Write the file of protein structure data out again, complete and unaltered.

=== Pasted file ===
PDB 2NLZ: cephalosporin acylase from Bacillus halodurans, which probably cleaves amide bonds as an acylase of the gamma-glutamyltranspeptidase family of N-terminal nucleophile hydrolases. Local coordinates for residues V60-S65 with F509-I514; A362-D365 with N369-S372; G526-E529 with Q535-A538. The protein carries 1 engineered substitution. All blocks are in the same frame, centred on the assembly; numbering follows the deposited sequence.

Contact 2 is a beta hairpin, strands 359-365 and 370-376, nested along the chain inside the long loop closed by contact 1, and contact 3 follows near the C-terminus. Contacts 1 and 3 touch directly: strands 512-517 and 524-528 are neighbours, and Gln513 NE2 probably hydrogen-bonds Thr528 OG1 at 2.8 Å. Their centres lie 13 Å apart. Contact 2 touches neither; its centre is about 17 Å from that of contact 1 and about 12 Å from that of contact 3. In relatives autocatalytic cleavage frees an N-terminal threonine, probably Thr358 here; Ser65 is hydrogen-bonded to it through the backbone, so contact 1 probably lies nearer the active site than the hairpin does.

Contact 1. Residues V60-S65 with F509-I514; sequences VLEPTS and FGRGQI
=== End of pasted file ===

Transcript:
PDB 2NLZ: cephalosporin acylase from Bacillus halodurans, which probably cleaves amide bonds as an acylase of the gamma-glutamyltranspeptidase family of N-terminal nucleophile hydrolases. Local coordinates for residues V60-S65 with F509-I514; A362-D365 with N369-S372; G526-E529 with Q535-A538. The protein carries 1 engineered substitution. All blocks are in the same frame, centred on the assembly; numbering follows the deposited sequence.

Contact 2 is a beta hairpin, strands 359-365 and 370-376, nested along the chain inside the long loop closed by contact 1, and contact 3 follows near the C-terminus. Contacts 1 and 3 touch directly: strands 512-517 and 524-528 are neighbours, and Gln513 NE2 probably hydrogen-bonds Thr528 OG1 at 2.8 Å. Their centres lie 13 Å apart. Contact 2 touches neither; its centre is about 17 Å from that of contact 1 and about 12 Å from that of contact 3. In relatives autocatalytic cleavage frees an N-terminal threonine, probably Thr358 here; Ser65 is hydrogen-bonded to it through the backbone, so contact 1 probably lies nearer the active site than the hairpin does.

Contact 1. Residues V60-S65 with F509-I514; sequences VLEPTS and FGRGQI